Tuesday, August 07, 2007

Science Encodes Values

Chris Mooney served on the Yearly Kos NetRoots convention's science panel last week, and had this to say in his write-up of the event (emphasis mine):

[I]t has fallen to those of us who oppose the direction the country has been heading to simultaneously champion a way of thinking that would have averted so many blunders and disasters: empirical thinking. Scientific thinking. Critical thinking.

In other words, you might say that now more than ever before, we're finally waking up to the fact that the practices of science themselves encode a set of values -- a way of approaching the world, understanding it, and acting within it. At its core, it's a world view that is humble about what we know and don't know, flexible about what we do and don't decide to do, and open about admitting past mistakes and listening to contrary opinion. In short, it's the utter opposite of Bush's stubborn, inflexible, unwavering certainty about everything.

That bolded statement really spoke to me, because I think very often that science is looked at as a value-free exercise. But it's not. As Mooney says, because it has a certain kind of approach built right into it, it encodes certain values as part of its very substance. That's a powerful statement.

Science's core value of humility is often derided and looked upon as weakness by those who have certainty at the center of their approach to the world. But it's not a weakness to admit you might be wrong. It's instead the greatest kind of strength.

You see the same kind of split in the religious world as well, with some adherents telling us to be humble in the face of the Almighty and others arrogantly proclaiming that there is Only One True Way and they happen to know it, so get ready to be blasted if you oppose them!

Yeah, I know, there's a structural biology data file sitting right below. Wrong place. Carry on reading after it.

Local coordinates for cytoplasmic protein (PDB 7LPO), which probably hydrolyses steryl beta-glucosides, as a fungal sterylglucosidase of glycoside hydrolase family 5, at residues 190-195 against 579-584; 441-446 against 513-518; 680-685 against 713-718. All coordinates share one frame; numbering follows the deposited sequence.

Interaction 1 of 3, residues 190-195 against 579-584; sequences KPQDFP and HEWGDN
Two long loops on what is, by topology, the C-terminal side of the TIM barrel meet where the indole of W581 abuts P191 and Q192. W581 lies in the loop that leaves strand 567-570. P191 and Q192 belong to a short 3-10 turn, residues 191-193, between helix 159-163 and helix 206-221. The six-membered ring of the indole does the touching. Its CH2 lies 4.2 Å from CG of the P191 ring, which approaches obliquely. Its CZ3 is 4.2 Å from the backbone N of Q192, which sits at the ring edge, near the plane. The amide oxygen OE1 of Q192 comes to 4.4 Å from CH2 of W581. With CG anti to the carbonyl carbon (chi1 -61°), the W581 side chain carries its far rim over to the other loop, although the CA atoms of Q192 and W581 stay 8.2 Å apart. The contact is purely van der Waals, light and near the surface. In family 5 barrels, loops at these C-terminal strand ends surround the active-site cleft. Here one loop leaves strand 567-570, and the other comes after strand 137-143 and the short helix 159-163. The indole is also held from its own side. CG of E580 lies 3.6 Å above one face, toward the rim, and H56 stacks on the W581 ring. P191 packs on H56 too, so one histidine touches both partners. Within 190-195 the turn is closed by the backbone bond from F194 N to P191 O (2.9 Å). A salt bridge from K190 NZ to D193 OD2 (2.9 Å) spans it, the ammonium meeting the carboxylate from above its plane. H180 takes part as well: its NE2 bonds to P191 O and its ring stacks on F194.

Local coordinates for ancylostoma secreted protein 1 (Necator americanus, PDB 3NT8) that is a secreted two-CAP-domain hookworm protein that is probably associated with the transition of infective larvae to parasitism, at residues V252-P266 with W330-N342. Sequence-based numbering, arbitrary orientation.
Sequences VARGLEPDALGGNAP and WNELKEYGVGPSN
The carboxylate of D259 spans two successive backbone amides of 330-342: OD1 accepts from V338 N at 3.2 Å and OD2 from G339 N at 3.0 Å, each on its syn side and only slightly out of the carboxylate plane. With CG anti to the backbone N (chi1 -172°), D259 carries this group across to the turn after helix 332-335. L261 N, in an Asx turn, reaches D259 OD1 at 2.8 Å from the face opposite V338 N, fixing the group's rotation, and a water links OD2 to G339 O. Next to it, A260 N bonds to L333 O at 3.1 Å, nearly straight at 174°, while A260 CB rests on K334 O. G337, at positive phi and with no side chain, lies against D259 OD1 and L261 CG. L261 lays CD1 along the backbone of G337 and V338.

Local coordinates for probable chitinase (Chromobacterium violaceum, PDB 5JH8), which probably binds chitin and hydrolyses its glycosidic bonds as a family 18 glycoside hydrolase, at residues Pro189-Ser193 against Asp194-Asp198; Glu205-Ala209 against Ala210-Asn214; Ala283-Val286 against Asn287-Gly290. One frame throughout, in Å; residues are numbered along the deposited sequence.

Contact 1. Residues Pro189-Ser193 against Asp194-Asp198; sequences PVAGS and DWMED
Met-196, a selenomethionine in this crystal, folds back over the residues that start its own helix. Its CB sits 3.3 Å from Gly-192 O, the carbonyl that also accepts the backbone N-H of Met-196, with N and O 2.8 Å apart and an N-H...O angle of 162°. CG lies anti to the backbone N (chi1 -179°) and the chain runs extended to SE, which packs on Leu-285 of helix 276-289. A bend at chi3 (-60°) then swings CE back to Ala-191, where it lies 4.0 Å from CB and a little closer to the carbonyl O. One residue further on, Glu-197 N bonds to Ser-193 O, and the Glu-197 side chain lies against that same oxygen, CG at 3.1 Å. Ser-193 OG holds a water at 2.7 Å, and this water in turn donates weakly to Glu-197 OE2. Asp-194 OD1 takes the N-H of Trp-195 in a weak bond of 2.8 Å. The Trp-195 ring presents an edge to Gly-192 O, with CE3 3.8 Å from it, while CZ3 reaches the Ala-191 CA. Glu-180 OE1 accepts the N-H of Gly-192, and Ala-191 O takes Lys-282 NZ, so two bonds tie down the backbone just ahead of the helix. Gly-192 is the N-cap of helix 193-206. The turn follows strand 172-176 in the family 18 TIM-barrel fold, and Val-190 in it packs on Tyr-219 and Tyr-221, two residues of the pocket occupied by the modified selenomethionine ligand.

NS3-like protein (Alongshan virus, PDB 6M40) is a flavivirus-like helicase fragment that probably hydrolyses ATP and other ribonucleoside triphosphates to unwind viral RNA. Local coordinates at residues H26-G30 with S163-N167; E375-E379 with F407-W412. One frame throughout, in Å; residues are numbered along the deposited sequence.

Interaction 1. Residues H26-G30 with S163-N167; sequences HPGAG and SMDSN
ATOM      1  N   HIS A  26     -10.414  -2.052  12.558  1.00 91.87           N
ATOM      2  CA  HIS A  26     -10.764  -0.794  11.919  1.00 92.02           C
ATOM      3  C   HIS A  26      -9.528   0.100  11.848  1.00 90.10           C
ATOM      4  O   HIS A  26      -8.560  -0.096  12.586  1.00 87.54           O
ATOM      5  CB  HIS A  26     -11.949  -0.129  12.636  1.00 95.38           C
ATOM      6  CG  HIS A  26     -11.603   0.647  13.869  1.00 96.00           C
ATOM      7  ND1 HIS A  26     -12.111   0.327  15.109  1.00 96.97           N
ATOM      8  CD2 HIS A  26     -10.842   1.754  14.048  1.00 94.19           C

It's a fundamentally human schism, one that runs through every movement and every belief system (yes, even rationalism or skepticism).

Arrogance versus humility.

Certainty versus doubt.

I expect that, like light and dark, both are somehow necessary for the universe to keep rolling along. But as for me, I'll always prefer the side that admits it could be wrong, that allows for the possibility of change, and that isn't afraid to stare the unknown in the face and ask "What are you?" And then deal with the consequences of getting an answer.

1 comment:

Anonymous said...

In my new job as a high school journalism teacher, I've got plans for a Socrates Cafe on Fridays. For 15 minutes or so, we'll take one of the questions from a Socrates Cafe meeting and discuss it. Young people who want to be writers who influence others (i.e., newspaper writers) should develop the habit of thinking deeply. Many have lost the ability to think deep thoughts (not to sound too much like a SNL skit) because they accept at face value what they read or hear, especially if it's diametrially opposed to what their parents believe. It's difficult, however, to stay open minded and even tougher to dig beyond the first few layers. There is a true art to critical thinking, and I will agree it's difficult to stare in the face of a totally different viewpoint and change. It's even harder to look at a different viewpoint and reaffirm the validity of one's original belief. However, I don't think the original thought or belief always has to change in order for one to have gone through the process of critical thinking. It can be bolstered and reaffirmed through critical thinking. But no matter the outcome, the exercise of thinking beyond the box and considering another possibility is a healthy, if often uncomfortable, one. If one examines one's beliefs openly and honestly and considers an alternative, critical thinking has taken place. We often overlook that just because someone's firm about their beliefs doesn't mean they did not go through extensive soul searching to get there. As you said, Jeff, it is in accepting that others have different beliefs -- even when presented with the same arguments and facts -- where understanding occurs. And sometimes, I don't throw out everything when presented with something new. Often, there's a nugget here or there that comes to pass as truth. But change and/or acceptance of one's original thoughts is never, ever easy. And if both sides can respect the other, then true understanding occurs. -- Denise